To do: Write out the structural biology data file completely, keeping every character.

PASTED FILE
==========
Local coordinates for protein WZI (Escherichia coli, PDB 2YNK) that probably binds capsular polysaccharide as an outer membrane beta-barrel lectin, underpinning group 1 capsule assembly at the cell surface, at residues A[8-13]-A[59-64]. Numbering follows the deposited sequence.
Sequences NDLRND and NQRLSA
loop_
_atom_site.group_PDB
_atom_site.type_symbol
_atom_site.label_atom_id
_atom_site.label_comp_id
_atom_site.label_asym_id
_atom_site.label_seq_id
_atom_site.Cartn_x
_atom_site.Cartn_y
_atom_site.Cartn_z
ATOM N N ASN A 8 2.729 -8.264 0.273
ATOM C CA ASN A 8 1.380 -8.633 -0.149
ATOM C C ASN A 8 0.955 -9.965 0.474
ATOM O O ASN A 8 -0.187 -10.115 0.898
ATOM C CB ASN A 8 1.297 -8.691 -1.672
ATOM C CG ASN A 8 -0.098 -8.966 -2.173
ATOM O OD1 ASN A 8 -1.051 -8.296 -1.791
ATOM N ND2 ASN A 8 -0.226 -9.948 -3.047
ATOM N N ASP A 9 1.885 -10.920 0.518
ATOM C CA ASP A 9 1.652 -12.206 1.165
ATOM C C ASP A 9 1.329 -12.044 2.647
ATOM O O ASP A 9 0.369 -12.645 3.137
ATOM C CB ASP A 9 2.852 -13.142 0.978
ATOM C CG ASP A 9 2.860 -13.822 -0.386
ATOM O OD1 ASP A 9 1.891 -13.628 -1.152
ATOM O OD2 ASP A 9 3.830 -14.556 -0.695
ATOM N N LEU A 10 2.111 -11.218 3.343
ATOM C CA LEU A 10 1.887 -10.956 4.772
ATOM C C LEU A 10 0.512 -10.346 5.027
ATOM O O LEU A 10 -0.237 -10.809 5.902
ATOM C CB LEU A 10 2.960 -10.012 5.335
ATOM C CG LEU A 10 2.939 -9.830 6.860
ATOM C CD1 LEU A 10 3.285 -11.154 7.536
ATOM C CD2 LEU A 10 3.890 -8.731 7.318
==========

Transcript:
Local coordinates for protein WZI (Escherichia coli, PDB 2YNK) that probably binds capsular polysaccharide as an outer membrane beta-barrel lectin, underpinning group 1 capsule assembly at the cell surface, at residues A[8-13]-A[59-64]. Numbering follows the deposited sequence.
Sequences NDLRND and NQRLSA
loop_
_atom_site.group_PDB
_atom_site.type_symbol
_atom_site.label_atom_id
_atom_site.label_comp_id
_atom_site.label_asym_id
_atom_site.label_seq_id
_atom_site.Cartn_x
_atom_site.Cartn_y
_atom_site.Cartn_z
ATOM N N ASN A 8 2.729 -8.264 0.273
ATOM C CA ASN A 8 1.380 -8.633 -0.149
ATOM C C ASN A 8 0.955 -9.965 0.474
ATOM O O ASN A 8 -0.187 -10.115 0.898
ATOM C CB ASN A 8 1.297 -8.691 -1.672
ATOM C CG ASN A 8 -0.098 -8.966 -2.173
ATOM O OD1 ASN A 8 -1.051 -8.296 -1.791
ATOM N ND2 ASN A 8 -0.226 -9.948 -3.047
ATOM N N ASP A 9 1.885 -10.920 0.518
ATOM C CA ASP A 9 1.652 -12.206 1.165
ATOM C C ASP A 9 1.329 -12.044 2.647
ATOM O O ASP A 9 0.369 -12.645 3.137
ATOM C CB ASP A 9 2.852 -13.142 0.978
ATOM C CG ASP A 9 2.860 -13.822 -0.386
ATOM O OD1 ASP A 9 1.891 -13.628 -1.152
ATOM O OD2 ASP A 9 3.830 -14.556 -0.695
ATOM N N LEU A 10 2.111 -11.218 3.343
ATOM C CA LEU A 10 1.887 -10.956 4.772
ATOM C C LEU A 10 0.512 -10.346 5.027
ATOM O O LEU A 10 -0.237 -10.809 5.902
ATOM C CB LEU A 10 2.960 -10.012 5.335
ATOM C CG LEU A 10 2.939 -9.830 6.860
ATOM C CD1 LEU A 10 3.285 -11.154 7.536
ATOM C CD2 LEU A 10 3.890 -8.731 7.318